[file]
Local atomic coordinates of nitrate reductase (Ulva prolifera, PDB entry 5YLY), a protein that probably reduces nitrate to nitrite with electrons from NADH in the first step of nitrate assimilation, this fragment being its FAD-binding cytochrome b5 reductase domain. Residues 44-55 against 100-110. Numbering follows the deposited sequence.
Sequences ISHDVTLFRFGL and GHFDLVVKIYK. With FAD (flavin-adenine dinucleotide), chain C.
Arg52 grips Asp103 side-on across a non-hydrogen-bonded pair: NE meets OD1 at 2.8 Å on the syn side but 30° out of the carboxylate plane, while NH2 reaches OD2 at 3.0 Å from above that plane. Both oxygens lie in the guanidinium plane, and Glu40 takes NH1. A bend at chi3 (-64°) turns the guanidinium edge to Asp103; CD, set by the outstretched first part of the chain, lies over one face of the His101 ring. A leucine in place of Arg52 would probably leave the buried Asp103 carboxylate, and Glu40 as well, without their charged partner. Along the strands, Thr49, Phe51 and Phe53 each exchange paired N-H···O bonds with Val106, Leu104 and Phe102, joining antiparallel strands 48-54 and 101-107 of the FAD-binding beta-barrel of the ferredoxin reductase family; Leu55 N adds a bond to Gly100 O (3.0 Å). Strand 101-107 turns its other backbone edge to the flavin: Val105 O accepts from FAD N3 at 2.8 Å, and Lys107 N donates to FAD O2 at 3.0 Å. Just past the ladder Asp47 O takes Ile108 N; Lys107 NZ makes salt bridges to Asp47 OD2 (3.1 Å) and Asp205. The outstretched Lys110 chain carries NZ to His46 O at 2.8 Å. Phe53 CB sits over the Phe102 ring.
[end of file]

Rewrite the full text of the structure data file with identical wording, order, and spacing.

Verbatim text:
Local atomic coordinates of nitrate reductase (Ulva prolifera, PDB entry 5YLY), a protein that probably reduces nitrate to nitrite with electrons from NADH in the first step of nitrate assimilation, this fragment being its FAD-binding cytochrome b5 reductase domain. Residues 44-55 against 100-110. Numbering follows the deposited sequence.
Sequences ISHDVTLFRFGL and GHFDLVVKIYK. With FAD (flavin-adenine dinucleotide), chain C.
Arg52 grips Asp103 side-on across a non-hydrogen-bonded pair: NE meets OD1 at 2.8 Å on the syn side but 30° out of the carboxylate plane, while NH2 reaches OD2 at 3.0 Å from above that plane. Both oxygens lie in the guanidinium plane, and Glu40 takes NH1. A bend at chi3 (-64°) turns the guanidinium edge to Asp103; CD, set by the outstretched first part of the chain, lies over one face of the His101 ring. A leucine in place of Arg52 would probably leave the buried Asp103 carboxylate, and Glu40 as well, without their charged partner. Along the strands, Thr49, Phe51 and Phe53 each exchange paired N-H···O bonds with Val106, Leu104 and Phe102, joining antiparallel strands 48-54 and 101-107 of the FAD-binding beta-barrel of the ferredoxin reductase family; Leu55 N adds a bond to Gly100 O (3.0 Å). Strand 101-107 turns its other backbone edge to the flavin: Val105 O accepts from FAD N3 at 2.8 Å, and Lys107 N donates to FAD O2 at 3.0 Å. Just past the ladder Asp47 O takes Ile108 N; Lys107 NZ makes salt bridges to Asp47 OD2 (3.1 Å) and Asp205. The outstretched Lys110 chain carries NZ to His46 O at 2.8 Å. Phe53 CB sits over the Phe102 ring.